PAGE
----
Arsenate was added to M. penetrans cells to determine whether ATP hydrolysis by a motor-associated component directly provides
energy for gliding, as proposed for M. mobile, upon whose gliding motility arsenate has an immediate negative impact (Jaffe et al., 2004). M. penetrans continued to glide GSK-3 beta pathway in the presence of 50 mM arsenate, five times the amount in which growth was prevented (see above), at incubation times ranging from 1 to 8 h. In 50 mM arsenate, the gliding speeds of both M. mobile [F(1, 144) = 13331, P < 0.0003] and M. penetrans [F(1, 144) = 7670, P < 0.0003] were significantly reduced. However, the 37% decrease in M. penetrans was much smaller than that in M. mobile, which exhibited an 89% decrease in speed (Fig. 2), essentially in agreement with the observations of an absence of M. mobile cells moving faster than 10% of normal gliding speed after 10 min under similar conditions (Jaffe et al., 2004). Although the change in speed of M. penetrans was statistically significant, the moderate value of the decrease and the continued movement of the cells after 8 h (not shown) suggest that direct inhibition of the motor by ATP depletion was unlikely. Increasing the arsenate concentration fivefold further, to 250 mM, had a negligible effect on M. penetrans motility (Fig. 2). Thus, ATP hydrolysis is an unlikely energy Small molecule library cell assay source for gliding by M. penetrans. The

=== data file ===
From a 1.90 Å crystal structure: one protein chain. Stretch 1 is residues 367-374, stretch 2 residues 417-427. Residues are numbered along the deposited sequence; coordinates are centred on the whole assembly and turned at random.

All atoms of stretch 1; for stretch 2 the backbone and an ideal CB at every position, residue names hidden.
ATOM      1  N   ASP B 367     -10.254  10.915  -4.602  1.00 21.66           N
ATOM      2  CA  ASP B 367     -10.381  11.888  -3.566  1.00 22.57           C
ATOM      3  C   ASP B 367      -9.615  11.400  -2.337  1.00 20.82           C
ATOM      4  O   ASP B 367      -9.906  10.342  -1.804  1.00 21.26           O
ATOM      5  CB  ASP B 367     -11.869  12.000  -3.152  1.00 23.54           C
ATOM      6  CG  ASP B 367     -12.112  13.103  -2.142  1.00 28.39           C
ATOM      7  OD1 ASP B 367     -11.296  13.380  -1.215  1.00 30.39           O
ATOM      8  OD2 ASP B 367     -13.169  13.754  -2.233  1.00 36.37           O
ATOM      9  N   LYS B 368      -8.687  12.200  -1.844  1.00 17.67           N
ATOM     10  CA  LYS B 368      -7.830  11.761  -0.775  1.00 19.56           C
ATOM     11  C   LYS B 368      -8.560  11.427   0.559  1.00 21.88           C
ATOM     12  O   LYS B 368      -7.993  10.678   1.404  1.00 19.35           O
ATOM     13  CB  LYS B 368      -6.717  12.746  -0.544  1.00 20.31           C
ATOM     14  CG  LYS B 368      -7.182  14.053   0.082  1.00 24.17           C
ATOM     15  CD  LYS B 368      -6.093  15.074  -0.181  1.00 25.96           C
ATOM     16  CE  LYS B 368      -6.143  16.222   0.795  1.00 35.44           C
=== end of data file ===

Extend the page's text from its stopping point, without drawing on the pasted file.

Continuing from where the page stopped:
presence of membrane potential has been reported in a variety of mycoplasma species (Benyoucef et al., 1981; Schiefer & Schummer, 1982). To determine whether PMF supplies the energy needed for M. penetrans gliding motility, we observed motility
in the presence of the ionophore CCCP, which collapses the proton gradient. Cells were incubated for 1 h in the presence of 10 mM CCCP in DMSO and in PBS-G2K containing the same volume of DMSO used in the test buffer. After 1 h, gliding speed actually increased by 29% compared to the control buffer (P < 0.0001) (Fig. 2), ruling out PMF as an energy source for gliding motility of M. penetrans. ADAMTS5 To test SMF as a potential energy source for M. penetrans gliding, cells were observed in the presence of amiloride, an inhibitor of Na+/H+ antiporters and sodium channels, which competes with Na+ in the medium (Benos, 1982). Mycoplasma penetrans gliding speed was not significantly affected by 1 h of incubation in amiloride (P = 0.6) (Fig. 2), ruling out SMF as an energy source. To determine the role of thermal energy in the motility mechanism of M. penetrans, we analyzed its gliding speed under conditions of differing temperature. If radiant energy from ambient heat is a significant power source, then we would predict increased speed even at temperatures in excess of those normally encountered physiologically. We analyzed gliding speed at temperatures ranging from 30 to 40 °C and pH levels ranging from 5.8 to 8.8 (Fig. 3). Speed increased with temperature, but at acidic or alkaline pH, the trend was less distinct.